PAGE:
Dispatches from the front
Business Intelligence & SAP Vendor Values Today
Introduction (and Disclaimer)
Because of our recent client activity in three software and technical services sectors -- Business Intelligence Software, Business Intelligence Technical Services, and SAP Technical Services -- we thought you’d find interesting some of our observations about valuations in these sectors.
We examined the three sectors from two perspectives: M&A deal values (or what companies sold for) and public company market capitalizations.
For each sector we calculated the ratio of transaction price or market cap to sales, a.k.a. the "multiple" of value to sales. Of course, this single metric is merely a guide. In a thorough comparables valuation, many other factors are considered: the object is to draw on data as relevant as possible then adjust the target’s value based on differences.
Even this effort is insufficient unto itself: a full analysis also considers other valuation techniques in addition to comparables like discounted cash flow, the value of unexploited intellectual property, the cost to a prospective buyer of duplicating the resources of a target, etc. For more on how to value a company, see last month's Dispatch on this subject.
Business Intelligence (BI) Software
BI Software Transactions
The BI software segment is the largest we tracked for this analysis by far, with 38 deals closed from 2002 to date that featured targets with average sales of about $200 million; and 23 public companies with average sales of about $150 million. For the transactions on which we have applicable data, the combined sales of BI Software companies bought since 2002 were $525 million and these companies were purchased for about $1.2 billion.
When sold, BI software vendors generated the reliably highest multiple of price to sales of the three sectors considered here, averaging 2.4x. As a group, these purchased vendors boasted just marginally positive EBITDA. Nonetheless, the sector has seen persistent and recently rising rates of consolidation or M&A activity despite (or perhaps because of) the low profitability of the targets purchased.
BI Software Public Company Market Caps
The combined market cap of the seven public companies in this sector was about $7.6 billion and they generated sales of about $3.2 billion. The average multiple of market cap to sales for public BI software vendors, about 1.8x, is somewhat lower than the sector’s transaction value multiples, though these public company valuations are still among the highest multiples of the three we examined. Most of the public companies making up this sample are losing money (altogether about $320 million in EBITDA), more so than their purchased brethren, a fact that may explain why the public company average market cap multiple falls short of the average transaction multiple.
BI Technical Services
BI Technical Services Transactions
The three deals for which we have sufficient data show a multiple of price to sales of about 1.2x. Such deals have been small, averaging about $11 million each and the targets were also generating sales averaging about $11 million.
BI Technical Services Public Company Market Caps
The three BI Tech Services public companies we tracked together account for sales of about $1.6 billion with a respectable EBIDTA averaging about 8.5%. Their market cap to sales multiple is 1.9x, a higher value than that fetched by the purchases of BI technical services vendors.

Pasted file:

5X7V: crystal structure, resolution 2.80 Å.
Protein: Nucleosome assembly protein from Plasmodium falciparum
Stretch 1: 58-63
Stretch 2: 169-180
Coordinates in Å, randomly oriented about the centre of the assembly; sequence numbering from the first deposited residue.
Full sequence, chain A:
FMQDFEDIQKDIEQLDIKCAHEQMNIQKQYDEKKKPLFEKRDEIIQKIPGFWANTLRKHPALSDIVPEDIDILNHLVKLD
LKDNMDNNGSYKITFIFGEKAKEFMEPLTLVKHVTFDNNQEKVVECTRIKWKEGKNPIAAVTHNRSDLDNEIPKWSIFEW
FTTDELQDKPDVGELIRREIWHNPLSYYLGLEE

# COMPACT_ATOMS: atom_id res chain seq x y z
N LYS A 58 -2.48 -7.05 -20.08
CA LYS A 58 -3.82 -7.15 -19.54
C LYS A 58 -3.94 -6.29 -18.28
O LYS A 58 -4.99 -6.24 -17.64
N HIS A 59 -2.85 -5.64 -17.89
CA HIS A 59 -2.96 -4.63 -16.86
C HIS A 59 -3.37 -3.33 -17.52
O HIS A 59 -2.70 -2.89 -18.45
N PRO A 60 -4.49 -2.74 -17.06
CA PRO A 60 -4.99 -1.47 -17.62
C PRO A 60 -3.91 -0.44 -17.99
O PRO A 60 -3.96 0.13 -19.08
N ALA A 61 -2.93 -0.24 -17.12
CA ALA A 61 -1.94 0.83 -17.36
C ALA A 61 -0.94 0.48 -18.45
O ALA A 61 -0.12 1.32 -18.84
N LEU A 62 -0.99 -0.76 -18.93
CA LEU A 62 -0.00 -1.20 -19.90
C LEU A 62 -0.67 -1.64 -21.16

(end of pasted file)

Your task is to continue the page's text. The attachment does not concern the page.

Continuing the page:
SAP Technical Services
SAP Technical Services Transactions
The three purchases for which we have sufficient detail generated revenues of about $39 million and fetched a price of 1.0x sales. That’s the lowest multiple for purchases occurring throughout all three sectors.
SAP Technical Services Company Market Caps
The average revenue for the seven companies we tracked in this sector was about $20 million, and on average they lost $11 million. In fact, all but one of these companies is losing money. Their market cap of about $90.5 million produces a market cap to sales multiple of about 0.6x, the poorest valuation of any sector. Considering their miserable profitability, the low multiple isn’t surprising.
Our sample of public companies generated sales of about $5.4 billion and were as a group unprofitable. Considering this, values in general appear too high for our investing tastes: the public companies’ market cap is $11 billion.
However, among the sectors, values vary widely. The BI Software sector is obviously “hot”, with rapid consolidation underway and rich values. If we owned an independent BI software vendor, we’d want to attract purchase offers now.
The BI Technical Services sector, with its market cap to sales multiple of 1.2x, occupies a middle valuation range and most of these companies are at least somewhat profitable. BI Tech Services vendors are probably enjoying some of the valuation heat generated by their BI Software vendor cousins, so selling now, for the same reasons, may be a good idea.
SAP Tech services look like a relative weak sister, particularly the case considering their illustrious past. We think the survivors of this sector will figure out a way to offshore at least a substantial portion of their service production to India or some other cheaper labor location, while retaining an American “front-end” consisting of sales/marketing and strategic or business process consulting. Otherwise, RIP.
In contrast, the BI Tech Services area strikes us as less vulnerable to offshore price competition, since the sector still requires rather sophisticated business process analysis and even strategic consulting mixed with technical expertise.
If you’re a principal in a selling or buying sector player and would like a detailed spreadsheet carrying the data behind this analysis, we’d be happy to e-mail you a copy. Contact us at 312/236-0100.